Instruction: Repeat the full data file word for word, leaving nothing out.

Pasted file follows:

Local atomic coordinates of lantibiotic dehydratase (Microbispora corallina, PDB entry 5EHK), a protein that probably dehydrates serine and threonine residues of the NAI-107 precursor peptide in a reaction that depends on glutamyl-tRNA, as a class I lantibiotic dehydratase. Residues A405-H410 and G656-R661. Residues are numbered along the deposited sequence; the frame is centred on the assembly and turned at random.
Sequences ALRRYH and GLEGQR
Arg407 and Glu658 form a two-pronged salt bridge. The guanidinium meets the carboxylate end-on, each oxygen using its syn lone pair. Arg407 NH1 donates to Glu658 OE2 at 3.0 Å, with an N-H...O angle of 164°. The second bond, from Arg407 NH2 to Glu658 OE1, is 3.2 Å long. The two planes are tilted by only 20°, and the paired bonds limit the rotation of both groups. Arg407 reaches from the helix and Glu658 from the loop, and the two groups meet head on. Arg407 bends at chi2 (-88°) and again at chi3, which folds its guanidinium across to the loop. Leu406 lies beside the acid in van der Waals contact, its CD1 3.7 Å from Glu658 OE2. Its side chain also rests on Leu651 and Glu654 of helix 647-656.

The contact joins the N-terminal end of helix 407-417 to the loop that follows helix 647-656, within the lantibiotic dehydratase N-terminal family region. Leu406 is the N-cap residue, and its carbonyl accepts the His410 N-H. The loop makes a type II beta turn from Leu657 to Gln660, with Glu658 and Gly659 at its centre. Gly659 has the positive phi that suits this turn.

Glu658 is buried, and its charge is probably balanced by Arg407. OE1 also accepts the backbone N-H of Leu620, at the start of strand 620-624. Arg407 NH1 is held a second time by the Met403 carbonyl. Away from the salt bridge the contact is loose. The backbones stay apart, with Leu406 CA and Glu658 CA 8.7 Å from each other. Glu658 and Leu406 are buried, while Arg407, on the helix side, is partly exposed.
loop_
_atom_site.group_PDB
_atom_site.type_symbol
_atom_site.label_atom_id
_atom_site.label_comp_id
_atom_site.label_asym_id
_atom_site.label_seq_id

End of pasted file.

Local atomic coordinates of lantibiotic dehydratase (Microbispora corallina, PDB entry 5EHK), a protein that probably dehydrates serine and threonine residues of the NAI-107 precursor peptide in a reaction that depends on glutamyl-tRNA, as a class I lantibiotic dehydratase. Residues A405-H410 and G656-R661. Residues are numbered along the deposited sequence; the frame is centred on the assembly and turned at random.
Sequences ALRRYH and GLEGQR
Arg407 and Glu658 form a two-pronged salt bridge. The guanidinium meets the carboxylate end-on, each oxygen using its syn lone pair. Arg407 NH1 donates to Glu658 OE2 at 3.0 Å, with an N-H...O angle of 164°. The second bond, from Arg407 NH2 to Glu658 OE1, is 3.2 Å long. The two planes are tilted by only 20°, and the paired bonds limit the rotation of both groups. Arg407 reaches from the helix and Glu658 from the loop, and the two groups meet head on. Arg407 bends at chi2 (-88°) and again at chi3, which folds its guanidinium across to the loop. Leu406 lies beside the acid in van der Waals contact, its CD1 3.7 Å from Glu658 OE2. Its side chain also rests on Leu651 and Glu654 of helix 647-656.

The contact joins the N-terminal end of helix 407-417 to the loop that follows helix 647-656, within the lantibiotic dehydratase N-terminal family region. Leu406 is the N-cap residue, and its carbonyl accepts the His410 N-H. The loop makes a type II beta turn from Leu657 to Gln660, with Glu658 and Gly659 at its centre. Gly659 has the positive phi that suits this turn.

Glu658 is buried, and its charge is probably balanced by Arg407. OE1 also accepts the backbone N-H of Leu620, at the start of strand 620-624. Arg407 NH1 is held a second time by the Met403 carbonyl. Away from the salt bridge the contact is loose. The backbones stay apart, with Leu406 CA and Glu658 CA 8.7 Å from each other. Glu658 and Leu406 are buried, while Arg407, on the helix side, is partly exposed.
loop_
_atom_site.group_PDB
_atom_site.type_symbol
_atom_site.label_atom_id
_atom_site.label_comp_id
_atom_site.label_asym_id
_atom_site.label_seq_id